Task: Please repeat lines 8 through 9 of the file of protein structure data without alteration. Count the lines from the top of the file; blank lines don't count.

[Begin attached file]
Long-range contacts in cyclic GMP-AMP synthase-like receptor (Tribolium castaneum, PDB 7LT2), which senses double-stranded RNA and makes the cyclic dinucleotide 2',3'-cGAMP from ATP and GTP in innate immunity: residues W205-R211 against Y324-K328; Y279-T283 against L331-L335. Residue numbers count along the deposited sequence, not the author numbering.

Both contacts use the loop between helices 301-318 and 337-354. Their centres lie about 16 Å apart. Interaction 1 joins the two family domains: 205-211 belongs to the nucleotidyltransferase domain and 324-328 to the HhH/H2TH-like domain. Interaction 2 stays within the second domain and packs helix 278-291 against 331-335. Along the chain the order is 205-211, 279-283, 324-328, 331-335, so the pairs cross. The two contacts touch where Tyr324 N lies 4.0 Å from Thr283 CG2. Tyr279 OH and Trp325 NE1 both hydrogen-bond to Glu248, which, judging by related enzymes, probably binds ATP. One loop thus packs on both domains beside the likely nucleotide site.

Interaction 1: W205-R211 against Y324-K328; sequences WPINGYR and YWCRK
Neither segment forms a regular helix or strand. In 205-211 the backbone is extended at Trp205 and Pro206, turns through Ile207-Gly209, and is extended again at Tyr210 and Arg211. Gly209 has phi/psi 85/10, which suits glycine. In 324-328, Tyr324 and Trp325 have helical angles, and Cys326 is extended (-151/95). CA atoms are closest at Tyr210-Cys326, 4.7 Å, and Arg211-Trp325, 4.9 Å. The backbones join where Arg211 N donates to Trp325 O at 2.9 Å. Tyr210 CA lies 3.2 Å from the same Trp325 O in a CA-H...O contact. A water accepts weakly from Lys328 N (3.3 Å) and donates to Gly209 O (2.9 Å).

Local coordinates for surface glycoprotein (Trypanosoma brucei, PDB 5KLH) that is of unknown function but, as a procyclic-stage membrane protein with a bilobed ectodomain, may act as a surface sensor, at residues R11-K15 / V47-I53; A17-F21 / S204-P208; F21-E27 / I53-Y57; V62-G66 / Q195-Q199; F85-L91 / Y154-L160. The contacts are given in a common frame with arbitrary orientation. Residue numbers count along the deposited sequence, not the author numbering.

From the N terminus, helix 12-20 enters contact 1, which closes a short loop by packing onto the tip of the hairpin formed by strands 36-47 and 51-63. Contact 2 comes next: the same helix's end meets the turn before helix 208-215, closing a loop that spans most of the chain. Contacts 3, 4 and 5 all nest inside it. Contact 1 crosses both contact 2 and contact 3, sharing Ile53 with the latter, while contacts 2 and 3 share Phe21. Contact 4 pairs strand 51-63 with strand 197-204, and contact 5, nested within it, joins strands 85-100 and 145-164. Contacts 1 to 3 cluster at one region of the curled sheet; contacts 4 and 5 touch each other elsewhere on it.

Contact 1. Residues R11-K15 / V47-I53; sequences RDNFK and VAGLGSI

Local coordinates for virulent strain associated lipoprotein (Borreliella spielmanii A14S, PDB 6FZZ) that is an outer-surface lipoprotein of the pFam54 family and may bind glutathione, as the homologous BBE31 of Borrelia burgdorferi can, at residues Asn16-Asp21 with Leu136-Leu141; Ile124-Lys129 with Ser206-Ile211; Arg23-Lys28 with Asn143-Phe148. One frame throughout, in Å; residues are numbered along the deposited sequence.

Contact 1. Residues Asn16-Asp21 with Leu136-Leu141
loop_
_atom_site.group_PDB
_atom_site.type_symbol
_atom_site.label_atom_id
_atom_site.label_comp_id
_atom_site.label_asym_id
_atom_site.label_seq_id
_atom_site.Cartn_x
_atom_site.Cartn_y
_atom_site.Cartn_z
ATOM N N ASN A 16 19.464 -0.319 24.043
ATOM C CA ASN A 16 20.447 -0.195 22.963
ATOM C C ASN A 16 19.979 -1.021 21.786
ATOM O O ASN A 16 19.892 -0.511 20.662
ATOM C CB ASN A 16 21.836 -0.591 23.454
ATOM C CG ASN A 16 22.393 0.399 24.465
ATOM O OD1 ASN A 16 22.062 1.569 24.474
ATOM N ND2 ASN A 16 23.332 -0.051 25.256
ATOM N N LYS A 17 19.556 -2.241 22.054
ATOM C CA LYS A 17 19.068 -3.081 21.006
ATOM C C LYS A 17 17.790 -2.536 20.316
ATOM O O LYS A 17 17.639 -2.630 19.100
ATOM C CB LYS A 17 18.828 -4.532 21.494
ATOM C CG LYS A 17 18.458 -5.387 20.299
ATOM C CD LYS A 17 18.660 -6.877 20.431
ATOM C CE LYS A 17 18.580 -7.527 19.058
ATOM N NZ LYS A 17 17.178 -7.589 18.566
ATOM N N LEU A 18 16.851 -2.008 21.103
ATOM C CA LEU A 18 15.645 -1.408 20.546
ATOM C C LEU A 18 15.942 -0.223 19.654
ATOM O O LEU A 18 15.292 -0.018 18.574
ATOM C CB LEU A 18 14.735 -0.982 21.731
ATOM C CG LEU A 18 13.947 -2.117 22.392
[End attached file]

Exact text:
Local coordinates for virulent strain associated lipoprotein (Borreliella spielmanii A14S, PDB 6FZZ) that is an outer-surface lipoprotein of the pFam54 family and may bind glutathione, as the homologous BBE31 of Borrelia burgdorferi can, at residues Asn16-Asp21 with Leu136-Leu141; Ile124-Lys129 with Ser206-Ile211; Arg23-Lys28 with Asn143-Phe148. One frame throughout, in Å; residues are numbered along the deposited sequence.

Contact 1. Residues Asn16-Asp21 with Leu136-Leu141